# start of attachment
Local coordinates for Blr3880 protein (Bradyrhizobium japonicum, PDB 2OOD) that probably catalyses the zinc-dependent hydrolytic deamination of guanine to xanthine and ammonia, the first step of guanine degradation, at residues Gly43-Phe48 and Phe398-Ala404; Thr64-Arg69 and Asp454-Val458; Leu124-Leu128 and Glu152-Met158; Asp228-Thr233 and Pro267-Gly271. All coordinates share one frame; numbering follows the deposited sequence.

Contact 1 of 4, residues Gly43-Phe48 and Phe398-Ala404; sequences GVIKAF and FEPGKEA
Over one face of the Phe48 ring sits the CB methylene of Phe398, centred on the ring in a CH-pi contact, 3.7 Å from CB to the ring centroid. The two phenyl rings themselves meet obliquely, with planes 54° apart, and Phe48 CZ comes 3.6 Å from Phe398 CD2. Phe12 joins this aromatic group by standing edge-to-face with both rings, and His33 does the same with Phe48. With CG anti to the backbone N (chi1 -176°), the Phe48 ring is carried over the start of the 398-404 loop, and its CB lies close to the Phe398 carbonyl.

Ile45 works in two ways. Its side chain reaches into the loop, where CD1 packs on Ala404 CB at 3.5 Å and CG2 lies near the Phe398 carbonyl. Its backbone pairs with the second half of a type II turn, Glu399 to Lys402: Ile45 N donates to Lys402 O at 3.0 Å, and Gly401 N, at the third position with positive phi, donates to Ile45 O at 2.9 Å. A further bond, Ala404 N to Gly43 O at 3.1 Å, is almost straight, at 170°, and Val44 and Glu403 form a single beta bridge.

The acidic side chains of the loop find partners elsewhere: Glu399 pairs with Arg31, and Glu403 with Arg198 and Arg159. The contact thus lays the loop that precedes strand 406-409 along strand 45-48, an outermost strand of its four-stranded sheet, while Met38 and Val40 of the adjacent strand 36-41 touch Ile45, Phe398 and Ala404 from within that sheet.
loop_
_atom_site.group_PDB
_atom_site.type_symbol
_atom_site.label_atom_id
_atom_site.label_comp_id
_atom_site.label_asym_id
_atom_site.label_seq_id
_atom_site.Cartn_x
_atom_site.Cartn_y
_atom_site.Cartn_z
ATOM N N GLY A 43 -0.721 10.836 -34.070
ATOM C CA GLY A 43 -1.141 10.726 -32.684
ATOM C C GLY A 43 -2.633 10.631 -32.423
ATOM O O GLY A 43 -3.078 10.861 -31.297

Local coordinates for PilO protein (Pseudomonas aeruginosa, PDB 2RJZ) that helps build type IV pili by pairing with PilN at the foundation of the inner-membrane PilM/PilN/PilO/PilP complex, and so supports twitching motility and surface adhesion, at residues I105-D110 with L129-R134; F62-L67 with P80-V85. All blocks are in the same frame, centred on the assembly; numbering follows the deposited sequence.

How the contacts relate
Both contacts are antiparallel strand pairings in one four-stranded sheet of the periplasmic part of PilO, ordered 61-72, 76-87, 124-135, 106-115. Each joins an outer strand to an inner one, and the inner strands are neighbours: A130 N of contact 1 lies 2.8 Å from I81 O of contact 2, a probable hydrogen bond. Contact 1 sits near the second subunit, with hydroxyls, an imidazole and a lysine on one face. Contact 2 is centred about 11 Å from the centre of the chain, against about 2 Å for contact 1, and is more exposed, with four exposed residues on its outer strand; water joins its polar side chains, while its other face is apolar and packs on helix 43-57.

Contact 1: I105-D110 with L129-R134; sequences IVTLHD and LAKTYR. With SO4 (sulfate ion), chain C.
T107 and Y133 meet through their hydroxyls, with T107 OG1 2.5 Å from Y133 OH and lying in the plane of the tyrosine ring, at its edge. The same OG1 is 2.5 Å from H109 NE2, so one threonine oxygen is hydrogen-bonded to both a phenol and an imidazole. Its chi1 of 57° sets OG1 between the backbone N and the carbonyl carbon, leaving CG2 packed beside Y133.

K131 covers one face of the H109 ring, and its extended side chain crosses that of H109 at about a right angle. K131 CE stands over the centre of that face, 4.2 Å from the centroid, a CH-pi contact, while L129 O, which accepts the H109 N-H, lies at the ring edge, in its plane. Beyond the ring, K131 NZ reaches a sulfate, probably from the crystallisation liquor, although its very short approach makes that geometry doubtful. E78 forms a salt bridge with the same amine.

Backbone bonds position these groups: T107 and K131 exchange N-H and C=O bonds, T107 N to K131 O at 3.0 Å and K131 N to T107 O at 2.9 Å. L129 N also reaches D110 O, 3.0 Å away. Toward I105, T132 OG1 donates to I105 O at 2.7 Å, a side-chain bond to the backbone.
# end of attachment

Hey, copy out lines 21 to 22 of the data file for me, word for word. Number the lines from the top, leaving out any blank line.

How the contacts relate
Both contacts are antiparallel strand pairings in one four-stranded sheet of the periplasmic part of PilO, ordered 61-72, 76-87, 124-135, 106-115. Each joins an outer strand to an inner one, and the inner strands are neighbours: A130 N of contact 1 lies 2.8 Å from I81 O of contact 2, a probable hydrogen bond. Contact 1 sits near the second subunit, with hydroxyls, an imidazole and a lysine on one face. Contact 2 is centred about 11 Å from the centre of the chain, against about 2 Å for contact 1, and is more exposed, with four exposed residues on its outer strand; water joins its polar side chains, while its other face is apolar and packs on helix 43-57.